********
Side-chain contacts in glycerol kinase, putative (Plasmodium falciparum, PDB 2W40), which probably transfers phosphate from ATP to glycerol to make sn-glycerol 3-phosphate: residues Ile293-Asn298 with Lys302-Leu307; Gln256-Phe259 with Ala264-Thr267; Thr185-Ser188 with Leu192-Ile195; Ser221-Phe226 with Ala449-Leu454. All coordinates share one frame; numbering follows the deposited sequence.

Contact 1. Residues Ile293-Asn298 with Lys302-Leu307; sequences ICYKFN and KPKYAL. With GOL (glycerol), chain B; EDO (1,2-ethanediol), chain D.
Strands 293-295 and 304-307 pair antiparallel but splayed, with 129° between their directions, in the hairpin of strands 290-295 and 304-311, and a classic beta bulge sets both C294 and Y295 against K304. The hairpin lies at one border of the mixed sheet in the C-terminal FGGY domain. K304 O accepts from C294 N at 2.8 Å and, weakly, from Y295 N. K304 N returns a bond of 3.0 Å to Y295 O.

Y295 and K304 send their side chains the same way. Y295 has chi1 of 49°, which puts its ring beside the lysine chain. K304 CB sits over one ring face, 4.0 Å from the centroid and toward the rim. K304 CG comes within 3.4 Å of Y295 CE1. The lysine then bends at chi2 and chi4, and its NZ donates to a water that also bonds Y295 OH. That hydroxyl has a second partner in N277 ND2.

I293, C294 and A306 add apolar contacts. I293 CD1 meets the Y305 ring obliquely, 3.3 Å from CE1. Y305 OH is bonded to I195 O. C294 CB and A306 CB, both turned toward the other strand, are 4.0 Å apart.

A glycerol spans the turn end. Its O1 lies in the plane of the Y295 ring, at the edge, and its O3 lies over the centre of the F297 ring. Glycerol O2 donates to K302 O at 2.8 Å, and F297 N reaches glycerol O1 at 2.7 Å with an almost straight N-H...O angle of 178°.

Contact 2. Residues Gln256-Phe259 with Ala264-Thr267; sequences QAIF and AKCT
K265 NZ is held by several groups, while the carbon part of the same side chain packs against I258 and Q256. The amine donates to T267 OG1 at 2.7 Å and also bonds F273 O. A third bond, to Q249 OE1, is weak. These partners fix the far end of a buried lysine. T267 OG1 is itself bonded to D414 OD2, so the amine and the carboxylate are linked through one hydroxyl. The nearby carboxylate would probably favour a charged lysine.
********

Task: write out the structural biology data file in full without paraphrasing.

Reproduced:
Side-chain contacts in glycerol kinase, putative (Plasmodium falciparum, PDB 2W40), which probably transfers phosphate from ATP to glycerol to make sn-glycerol 3-phosphate: residues Ile293-Asn298 with Lys302-Leu307; Gln256-Phe259 with Ala264-Thr267; Thr185-Ser188 with Leu192-Ile195; Ser221-Phe226 with Ala449-Leu454. All coordinates share one frame; numbering follows the deposited sequence.

Contact 1. Residues Ile293-Asn298 with Lys302-Leu307; sequences ICYKFN and KPKYAL. With GOL (glycerol), chain B; EDO (1,2-ethanediol), chain D.
Strands 293-295 and 304-307 pair antiparallel but splayed, with 129° between their directions, in the hairpin of strands 290-295 and 304-311, and a classic beta bulge sets both C294 and Y295 against K304. The hairpin lies at one border of the mixed sheet in the C-terminal FGGY domain. K304 O accepts from C294 N at 2.8 Å and, weakly, from Y295 N. K304 N returns a bond of 3.0 Å to Y295 O.

Y295 and K304 send their side chains the same way. Y295 has chi1 of 49°, which puts its ring beside the lysine chain. K304 CB sits over one ring face, 4.0 Å from the centroid and toward the rim. K304 CG comes within 3.4 Å of Y295 CE1. The lysine then bends at chi2 and chi4, and its NZ donates to a water that also bonds Y295 OH. That hydroxyl has a second partner in N277 ND2.

I293, C294 and A306 add apolar contacts. I293 CD1 meets the Y305 ring obliquely, 3.3 Å from CE1. Y305 OH is bonded to I195 O. C294 CB and A306 CB, both turned toward the other strand, are 4.0 Å apart.

A glycerol spans the turn end. Its O1 lies in the plane of the Y295 ring, at the edge, and its O3 lies over the centre of the F297 ring. Glycerol O2 donates to K302 O at 2.8 Å, and F297 N reaches glycerol O1 at 2.7 Å with an almost straight N-H...O angle of 178°.

Contact 2. Residues Gln256-Phe259 with Ala264-Thr267; sequences QAIF and AKCT
K265 NZ is held by several groups, while the carbon part of the same side chain packs against I258 and Q256. The amine donates to T267 OG1 at 2.7 Å and also bonds F273 O. A third bond, to Q249 OE1, is weak. These partners fix the far end of a buried lysine. T267 OG1 is itself bonded to D414 OD2, so the amine and the carboxylate are linked through one hydroxyl. The nearby carboxylate would probably favour a charged lysine.